23

The entry from May 24, 1796 is worked out in a more general form on February 16, 1797 [reproduced below from this scan]
$$1-a+a^3-a^6+a^{10}+\cdots=\frac{1}{\displaystyle 1+\frac{\strut a}{\displaystyle 1+\frac{\strut a^2-a}{\displaystyle 1+\frac{\strut a^3}{\displaystyle 1+\frac{\strut a^4-a^2}{\displaystyle 1+\frac{\strut a^5}{1+\cdots}}}}}}$$
so the ...

answered Jun 26 '19 at 20:19

Carlo Beenakker

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12

After you diagonalize the covariance matrix, you have $||X||^2=\sum_{k=1}^n X_i^2$, right? And $X_1^2,\ldots,X_n^2$ are independent $\chi(1)$-distributed r.v. (up to a scaling with $\frac{1}{\sqrt{\lambda_i}})$, i.e., they are gamma-distributed, but with different scale parameter. So you can apply the results of this paper:
P. G. Moschopoulos (1985) The ...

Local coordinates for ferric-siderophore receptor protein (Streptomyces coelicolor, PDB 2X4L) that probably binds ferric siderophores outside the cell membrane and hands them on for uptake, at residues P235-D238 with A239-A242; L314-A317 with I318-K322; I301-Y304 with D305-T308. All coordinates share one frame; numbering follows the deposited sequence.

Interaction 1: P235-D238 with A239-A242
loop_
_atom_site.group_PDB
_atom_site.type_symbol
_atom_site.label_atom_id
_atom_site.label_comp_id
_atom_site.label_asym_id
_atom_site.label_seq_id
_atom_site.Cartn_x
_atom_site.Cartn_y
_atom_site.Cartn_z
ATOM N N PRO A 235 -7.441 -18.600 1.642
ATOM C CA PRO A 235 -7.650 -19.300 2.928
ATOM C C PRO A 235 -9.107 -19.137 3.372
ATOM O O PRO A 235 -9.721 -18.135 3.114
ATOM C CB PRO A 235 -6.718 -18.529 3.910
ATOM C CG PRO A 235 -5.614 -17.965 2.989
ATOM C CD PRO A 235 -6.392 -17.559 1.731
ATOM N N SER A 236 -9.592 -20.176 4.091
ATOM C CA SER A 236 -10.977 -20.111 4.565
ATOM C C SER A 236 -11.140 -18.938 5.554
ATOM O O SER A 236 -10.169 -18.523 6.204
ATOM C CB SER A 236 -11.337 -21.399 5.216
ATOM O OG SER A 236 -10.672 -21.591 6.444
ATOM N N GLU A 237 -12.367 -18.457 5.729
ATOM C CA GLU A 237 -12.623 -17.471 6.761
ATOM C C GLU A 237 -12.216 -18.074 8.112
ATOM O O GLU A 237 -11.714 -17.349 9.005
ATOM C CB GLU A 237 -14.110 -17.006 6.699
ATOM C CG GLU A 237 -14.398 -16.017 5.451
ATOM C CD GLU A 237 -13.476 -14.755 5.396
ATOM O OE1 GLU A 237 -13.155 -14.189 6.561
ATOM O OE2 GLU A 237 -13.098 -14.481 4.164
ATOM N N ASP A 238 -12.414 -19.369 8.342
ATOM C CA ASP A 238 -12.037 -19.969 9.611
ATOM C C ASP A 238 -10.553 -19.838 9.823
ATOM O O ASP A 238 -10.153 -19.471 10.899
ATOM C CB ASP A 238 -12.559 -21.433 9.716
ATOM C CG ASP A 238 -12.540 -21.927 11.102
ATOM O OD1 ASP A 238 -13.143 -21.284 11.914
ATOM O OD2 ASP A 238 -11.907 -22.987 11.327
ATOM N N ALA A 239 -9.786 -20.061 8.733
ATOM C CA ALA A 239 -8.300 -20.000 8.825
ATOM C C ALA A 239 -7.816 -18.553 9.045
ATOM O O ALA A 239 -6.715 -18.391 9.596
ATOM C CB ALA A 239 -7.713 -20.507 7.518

12

I don't know the answers to your questions, i.e., I don't know whether there has been any work already done on this problem, nor do I know whether there is any kind of 'heat flow' argument for constructing solutions.
However, I suspect that the latter, if possible, is not going to be completely straightforward. After all, in the example I mention in my ...

answered Oct 4 '12 at 12:29

Robert Bryant

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12

Yes, the conjectured lower bound is true and can be proved using fairly simple, if somewhat tedious, analysis of derivatives.
First define
$$
b := f - N^2 = x(xN + n) - (xN + n)^2 + N(1-N)\>.
$$
The plan is to show that $b$ is a decreasing function bounded below by zero.
Let $u := x N + n$, so that $b = (x-u)u + (1-N)N = (x-u)u + (1-u')u'$. Since $u(-x) ...

11

A recursion formula for the moments of the Gaussian orthogonal ensemble, M. Ledoux (2009).
The desired recursion formula for the moment $b_p^N\equiv E\,[\,{\rm tr}\,(S_N^{2p})]$ is
I notice a difference in normalization, you'll want to divide $b_p^N$ by $2^p$.